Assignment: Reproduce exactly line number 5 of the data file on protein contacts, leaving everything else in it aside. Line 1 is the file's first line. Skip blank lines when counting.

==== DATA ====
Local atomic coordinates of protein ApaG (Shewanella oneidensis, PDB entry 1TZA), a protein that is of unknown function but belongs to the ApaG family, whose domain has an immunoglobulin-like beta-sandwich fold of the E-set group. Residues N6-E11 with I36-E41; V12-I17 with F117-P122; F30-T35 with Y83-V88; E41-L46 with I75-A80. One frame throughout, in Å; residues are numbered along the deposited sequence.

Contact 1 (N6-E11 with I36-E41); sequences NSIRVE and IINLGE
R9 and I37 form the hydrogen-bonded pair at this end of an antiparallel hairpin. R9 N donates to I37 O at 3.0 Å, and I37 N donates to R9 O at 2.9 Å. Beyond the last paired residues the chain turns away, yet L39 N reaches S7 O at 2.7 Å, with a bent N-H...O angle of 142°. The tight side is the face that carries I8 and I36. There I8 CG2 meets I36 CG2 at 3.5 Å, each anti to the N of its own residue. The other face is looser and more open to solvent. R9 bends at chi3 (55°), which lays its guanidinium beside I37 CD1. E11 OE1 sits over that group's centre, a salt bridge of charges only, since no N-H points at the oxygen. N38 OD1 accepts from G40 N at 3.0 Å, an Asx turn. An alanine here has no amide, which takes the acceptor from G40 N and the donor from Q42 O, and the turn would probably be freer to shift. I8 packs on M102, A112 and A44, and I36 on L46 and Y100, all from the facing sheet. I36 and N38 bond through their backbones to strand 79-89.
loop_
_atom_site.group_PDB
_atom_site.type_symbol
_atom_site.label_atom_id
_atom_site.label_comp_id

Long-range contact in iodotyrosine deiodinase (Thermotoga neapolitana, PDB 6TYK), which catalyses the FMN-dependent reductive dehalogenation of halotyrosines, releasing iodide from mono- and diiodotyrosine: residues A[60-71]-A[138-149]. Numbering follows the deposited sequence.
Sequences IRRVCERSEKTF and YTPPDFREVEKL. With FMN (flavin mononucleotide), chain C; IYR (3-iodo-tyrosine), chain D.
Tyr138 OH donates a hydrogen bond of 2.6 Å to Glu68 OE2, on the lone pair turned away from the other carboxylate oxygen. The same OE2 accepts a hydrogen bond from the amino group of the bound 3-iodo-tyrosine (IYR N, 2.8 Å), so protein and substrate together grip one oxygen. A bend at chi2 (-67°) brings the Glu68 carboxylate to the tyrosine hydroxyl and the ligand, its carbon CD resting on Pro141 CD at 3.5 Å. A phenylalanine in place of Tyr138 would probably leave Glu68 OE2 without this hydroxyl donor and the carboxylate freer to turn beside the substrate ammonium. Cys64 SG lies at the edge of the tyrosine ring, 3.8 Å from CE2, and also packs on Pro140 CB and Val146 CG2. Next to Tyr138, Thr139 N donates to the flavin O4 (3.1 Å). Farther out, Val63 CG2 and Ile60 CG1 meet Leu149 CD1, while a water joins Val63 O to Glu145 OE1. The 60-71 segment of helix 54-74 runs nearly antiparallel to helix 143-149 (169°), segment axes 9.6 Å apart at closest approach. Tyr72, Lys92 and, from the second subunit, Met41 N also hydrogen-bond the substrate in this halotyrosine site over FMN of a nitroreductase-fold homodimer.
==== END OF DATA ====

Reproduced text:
_atom_site.group_PDB